The curriculum is set up so that in the beginning of school that kids without what I would call "classroom" skills, things like having an authority figure other than mom or dad, knowing how to be in a large group of unfamiliar children, being away from home, lining up in a line to walk in the hall, raise his/her hand to talk, etc.  can struggle.  These are all skills that you cannot teach at home.   An outgoing extroverted kid who has been taught basic skills at home can do fine, but for the most part - I think the vast majority of kids do much better starting school if they have had preschool.


As for the case study, I agree with others.  Time to get new (used) cars.




CU Tiger

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Re: Case Study: Ridiculous Spending
« Reply #25 on: August 02, 2016, 05:03:05 PM »
I think Ketchup has a good head on his/her shoulders by asking questions about transportation needs before getting too emotionally involved in responding to the cars.


Preschool: $296 (As you are a stay at home Mother, why are you paying to put a child in Preschool? Is this usual? Also, is this monthly, or yearly? If yearly, never mind, I’m sure it’s worth it. If monthly, give it a hard look. You are staying home to look after the kids…so…look after the preschool aged ones as well.)

Are you 19 without children or something? How does one make a comment like that?

I am 50 and was asking the OP if she had considered the expense considering they have a lot of debt. All expenses are up for discussion - Not sure why it flew up your nose so bad. Good day sir or ma'am.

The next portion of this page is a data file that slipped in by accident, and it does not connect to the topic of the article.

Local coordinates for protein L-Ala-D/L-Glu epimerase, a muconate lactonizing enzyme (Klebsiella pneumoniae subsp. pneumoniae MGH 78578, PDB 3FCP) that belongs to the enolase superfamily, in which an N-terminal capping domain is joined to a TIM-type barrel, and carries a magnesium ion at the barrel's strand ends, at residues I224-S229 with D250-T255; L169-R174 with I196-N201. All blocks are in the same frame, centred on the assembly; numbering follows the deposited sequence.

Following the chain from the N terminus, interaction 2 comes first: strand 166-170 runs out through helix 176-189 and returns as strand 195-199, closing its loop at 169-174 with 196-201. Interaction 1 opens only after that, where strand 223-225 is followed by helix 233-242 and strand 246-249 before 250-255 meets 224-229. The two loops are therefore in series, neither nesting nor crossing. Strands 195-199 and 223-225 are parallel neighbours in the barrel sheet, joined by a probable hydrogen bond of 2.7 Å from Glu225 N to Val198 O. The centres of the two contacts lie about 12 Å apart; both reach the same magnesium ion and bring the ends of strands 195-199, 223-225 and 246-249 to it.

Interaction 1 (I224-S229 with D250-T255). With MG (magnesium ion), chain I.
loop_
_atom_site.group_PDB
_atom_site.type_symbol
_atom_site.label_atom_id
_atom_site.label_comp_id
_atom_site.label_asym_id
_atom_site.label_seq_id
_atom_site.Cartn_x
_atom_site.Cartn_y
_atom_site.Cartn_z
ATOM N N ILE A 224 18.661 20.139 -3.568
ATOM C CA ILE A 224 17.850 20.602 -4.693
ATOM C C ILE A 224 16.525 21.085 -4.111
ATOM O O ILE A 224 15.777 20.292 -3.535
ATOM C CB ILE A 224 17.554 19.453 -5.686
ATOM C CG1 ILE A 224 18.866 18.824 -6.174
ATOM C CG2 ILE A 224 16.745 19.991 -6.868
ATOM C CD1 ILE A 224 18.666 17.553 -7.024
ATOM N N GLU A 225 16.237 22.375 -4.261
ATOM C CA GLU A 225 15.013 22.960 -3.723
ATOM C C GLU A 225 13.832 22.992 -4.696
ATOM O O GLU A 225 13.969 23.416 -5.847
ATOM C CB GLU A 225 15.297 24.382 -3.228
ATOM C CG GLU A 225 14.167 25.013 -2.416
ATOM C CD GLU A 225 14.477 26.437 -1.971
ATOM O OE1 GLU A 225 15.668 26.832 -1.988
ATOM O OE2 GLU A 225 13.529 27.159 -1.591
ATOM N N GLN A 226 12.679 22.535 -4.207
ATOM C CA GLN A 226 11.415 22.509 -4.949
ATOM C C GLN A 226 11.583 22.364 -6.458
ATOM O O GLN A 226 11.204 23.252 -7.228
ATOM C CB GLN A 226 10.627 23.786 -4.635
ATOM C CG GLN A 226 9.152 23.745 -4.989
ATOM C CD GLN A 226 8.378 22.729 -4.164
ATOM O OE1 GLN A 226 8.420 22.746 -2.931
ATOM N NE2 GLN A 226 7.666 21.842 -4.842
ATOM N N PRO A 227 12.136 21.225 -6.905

RetiredAt63

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Re: Case Study: Ridiculous Spending
« Reply #26 on: August 02, 2016, 05:10:57 PM »
I would highly recommend not dropping preschool unless you absolutely have to.

I work in an elementary school and without looking in the records, can usually correctly guess by the first week of Kindergarten which kids have not gone to preschool. 

Back when most of us went to school, 20,30,40 years ago - Kindergarten was used to prepare children for the demands of "real" schoolwork.  Thanks to Common Core and educational reforms, Kindergarten is real school. 

The curriculum is set up so that in the beginning of school that kids without what I would call "classroom" skills, things like having an authority figure other than mom or dad, knowing how to be in a large group of unfamiliar children, being away from home, lining up in a line to walk in the hall, raise his/her hand to talk, etc.  can struggle.  These are all skills that you cannot teach at home.   An outgoing extroverted kid who has been taught basic skills at home can do fine, but for the most part - I think the vast majority of kids do much better starting school if they have had preschool.


As for the case study, I agree with others.  Time to get new (used) cars.
That was what DD's kindergarten teacher told me too (I was back to work full-time after the first year, so daycare was essential).   Plus DD had a whole bunch of friends with her, all her friends from daycare, so the transition was that much easier.  As I said in another post, she even went part-time in the summer, which I had off, simply because she enjoyed it so much.  I was OK with that because it meant no issues with having a place the next fall, and it was only 2 days/week.